Gordon Brown today told the property community his plan for delivering the Thames Gateway with £9bn of government investment.
Speaking at the Thames Gateway forum the prime minister said the money would have to be invested in vital infrastructure including jobs, transport, education and new affordable homes.
‘The Thames Gateway is about housing but it is more than a housing project,’ he said. ‘It’s about transport but it is more than a transport project.
‘It is about the wholesale regeneration of the area but it is also about more than regeneration.
‘It is a historic endeavour to bring so many people of determination and initiative together to create one of the most vibrant and successful areas in the world.
‘A place for people to work, to live, and to bring up a family.’
Moments before taking to the stage in the Excel centre in London’s Docklands Brown, along with Housing minister Yvette Cooper and Mayor of London Ken Livingstone, signed the 2016 Thames Gateway Pledge which Brown said was a commitment to work closely together to deliver then regeneration of the area.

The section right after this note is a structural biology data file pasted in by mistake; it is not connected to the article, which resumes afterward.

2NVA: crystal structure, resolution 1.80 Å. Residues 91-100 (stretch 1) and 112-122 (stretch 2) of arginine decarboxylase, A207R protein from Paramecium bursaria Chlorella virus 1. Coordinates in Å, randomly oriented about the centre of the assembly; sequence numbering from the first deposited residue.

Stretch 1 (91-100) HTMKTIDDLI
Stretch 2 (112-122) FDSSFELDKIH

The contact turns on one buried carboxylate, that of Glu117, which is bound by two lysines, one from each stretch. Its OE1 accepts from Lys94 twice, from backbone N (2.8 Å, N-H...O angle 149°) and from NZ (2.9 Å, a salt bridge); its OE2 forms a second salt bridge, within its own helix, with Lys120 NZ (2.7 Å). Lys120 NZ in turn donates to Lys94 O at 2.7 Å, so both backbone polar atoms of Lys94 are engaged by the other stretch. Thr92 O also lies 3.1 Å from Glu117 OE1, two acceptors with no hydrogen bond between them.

In the plan Brown outlined how the total £9b was going to be invested.
He money will be spent on 160,000 additional homes – 156,000 of which will be affordable.
80% of the homes will be built on brownfield land and the prime minister said every new home would be zero-carbon.
He also announced a £200m Strategic Economic Investment Fund to support priority projects in the area.
A Pan-Gateway Skills Plan is also going to be developed by the Learning Skills council to invest £1.6bn in teaching and learning and £850m in new building for further education.
New higher education campuses in Grays and Basildon, Swale and Medway are to be built to provide 9,000 more further education places for the local community.
Thirteen local transport schemes will be invested in with a £100m Community Infrastructure Fund.
Brown was introduced onto the EDF Energy stage in the conference centre by Housing Minister Yvette Cooper who yesterday announced the Thames gateway would be a designated ‘eco-region.’